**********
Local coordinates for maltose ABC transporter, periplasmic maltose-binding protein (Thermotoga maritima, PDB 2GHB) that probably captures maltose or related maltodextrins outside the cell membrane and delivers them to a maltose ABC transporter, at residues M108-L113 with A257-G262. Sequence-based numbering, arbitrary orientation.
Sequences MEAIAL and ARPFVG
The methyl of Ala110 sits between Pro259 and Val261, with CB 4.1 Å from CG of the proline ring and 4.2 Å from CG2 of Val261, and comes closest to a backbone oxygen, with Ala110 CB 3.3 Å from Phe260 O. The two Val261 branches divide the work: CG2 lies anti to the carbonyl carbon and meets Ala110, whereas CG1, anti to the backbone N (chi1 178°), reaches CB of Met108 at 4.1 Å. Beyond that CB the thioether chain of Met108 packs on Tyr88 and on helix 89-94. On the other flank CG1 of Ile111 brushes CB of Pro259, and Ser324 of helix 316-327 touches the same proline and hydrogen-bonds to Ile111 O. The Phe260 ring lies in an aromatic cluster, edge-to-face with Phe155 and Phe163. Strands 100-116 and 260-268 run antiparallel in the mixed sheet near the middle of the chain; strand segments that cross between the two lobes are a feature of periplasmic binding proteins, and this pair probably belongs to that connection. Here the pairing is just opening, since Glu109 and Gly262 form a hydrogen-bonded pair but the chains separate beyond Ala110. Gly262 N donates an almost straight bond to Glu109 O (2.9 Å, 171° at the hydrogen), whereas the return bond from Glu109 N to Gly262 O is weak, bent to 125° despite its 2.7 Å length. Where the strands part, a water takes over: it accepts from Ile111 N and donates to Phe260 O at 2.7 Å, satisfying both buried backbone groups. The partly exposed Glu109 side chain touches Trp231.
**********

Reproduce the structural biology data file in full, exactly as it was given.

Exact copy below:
Local coordinates for maltose ABC transporter, periplasmic maltose-binding protein (Thermotoga maritima, PDB 2GHB) that probably captures maltose or related maltodextrins outside the cell membrane and delivers them to a maltose ABC transporter, at residues M108-L113 with A257-G262. Sequence-based numbering, arbitrary orientation.
Sequences MEAIAL and ARPFVG
The methyl of Ala110 sits between Pro259 and Val261, with CB 4.1 Å from CG of the proline ring and 4.2 Å from CG2 of Val261, and comes closest to a backbone oxygen, with Ala110 CB 3.3 Å from Phe260 O. The two Val261 branches divide the work: CG2 lies anti to the carbonyl carbon and meets Ala110, whereas CG1, anti to the backbone N (chi1 178°), reaches CB of Met108 at 4.1 Å. Beyond that CB the thioether chain of Met108 packs on Tyr88 and on helix 89-94. On the other flank CG1 of Ile111 brushes CB of Pro259, and Ser324 of helix 316-327 touches the same proline and hydrogen-bonds to Ile111 O. The Phe260 ring lies in an aromatic cluster, edge-to-face with Phe155 and Phe163. Strands 100-116 and 260-268 run antiparallel in the mixed sheet near the middle of the chain; strand segments that cross between the two lobes are a feature of periplasmic binding proteins, and this pair probably belongs to that connection. Here the pairing is just opening, since Glu109 and Gly262 form a hydrogen-bonded pair but the chains separate beyond Ala110. Gly262 N donates an almost straight bond to Glu109 O (2.9 Å, 171° at the hydrogen), whereas the return bond from Glu109 N to Gly262 O is weak, bent to 125° despite its 2.7 Å length. Where the strands part, a water takes over: it accepts from Ile111 N and donates to Phe260 O at 2.7 Å, satisfying both buried backbone groups. The partly exposed Glu109 side chain touches Trp231.